Archives by: Melissa Boughton

Melissa Boughton

About the author

Melissa Boughton, Courts and Law Reporter, joined N.C. Policy Watch in September 2016. She covers local, state and federal courts and writes about key decisions that impact the lives of North Carolinians. Before joining the project, Melissa worked the crime and courts beats at The Post and Courier in Charleston, S.C.; The Winchester Star in Winchester, Va.; and The Kerrville Daily Times in Kerrville, TX. While reporting in Charleston, she covered the Emanuel church shootings and the police killing of Walter Scott. She was part of the team that was named a finalist for the 2016 Pulitzer Prize in breaking news reporting for coverage of Scott’s death.

melissa@ncpolicywatch.com
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Melissa Boughton's articles and posts

News Top Story

Monday numbers: Martin Luther King Jr. Day edition

Today is Martin Luther King Jr. Day, a national holiday to honor and celebrate the life of the civil rights activist. King was a Baptist minister and activist who was considered one of the leaders of the civil rights movement until he was assassinated in 1968. The numbers below give more information about King and the life he led.  

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Law and the Courts News Top Story

NC’s new “Raise the Age” law appears to be off to a promising start

New facilities and policies offer hope to 16 and 17 year-olds once consigned to the adult corrections system Tall trees and a rocky, woodsy landscape envelop the C.A. Dillon juvenile detention campus in Butner. Save for the tall metal fence that rings the confinement building, the area could be mistaken for a summer camp or private school grounds. The feeling that greets the visitor of wanting to go for a group hike or play flag football with old pals quickly diminishes inside, however...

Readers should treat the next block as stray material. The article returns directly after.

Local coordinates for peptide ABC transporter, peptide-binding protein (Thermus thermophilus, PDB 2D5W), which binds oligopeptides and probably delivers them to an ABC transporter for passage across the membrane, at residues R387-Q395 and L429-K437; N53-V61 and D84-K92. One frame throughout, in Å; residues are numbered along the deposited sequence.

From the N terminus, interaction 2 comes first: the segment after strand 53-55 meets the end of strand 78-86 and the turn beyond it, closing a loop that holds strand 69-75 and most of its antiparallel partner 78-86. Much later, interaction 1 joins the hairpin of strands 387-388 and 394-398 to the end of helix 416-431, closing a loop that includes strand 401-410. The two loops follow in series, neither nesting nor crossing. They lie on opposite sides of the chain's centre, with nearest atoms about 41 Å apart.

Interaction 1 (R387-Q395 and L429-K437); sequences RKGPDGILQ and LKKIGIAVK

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Law and the Courts Top Story

Progress, setbacks in fight against gerrymandering headline an extraordinary year in the courts

Two-thousand nineteen will forever be immortalized as the year North Carolinians fought back against gerrymandering and won. Their prize? For the first time in a decade, voters will get to cast their ballot in something resembling a constitutional ...
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Law and the Courts News Top Story

The gerrymanderer’s daughter

Stephanie Hofeller opens up in exclusive interview about life, family and the explosive files that changed North Carolina politics LEXINGTON, KY. – Almost a year and a month to the day after Stephanie Hofeller turned American Politics on its head by reaching out to Common Cause North Carolina about her family affairs, she stood in the middle of her small Kentucky apartment with a Marlboro Light hanging from her lips and a glass of red Kool-Aid in her hand. She exhaled a thick haze of white smoke and then took a deep breath before delving into what her life has been like in the aftermath of releasing the personal files of her dead father – notorious GOP mapmaker Tom Hofeller.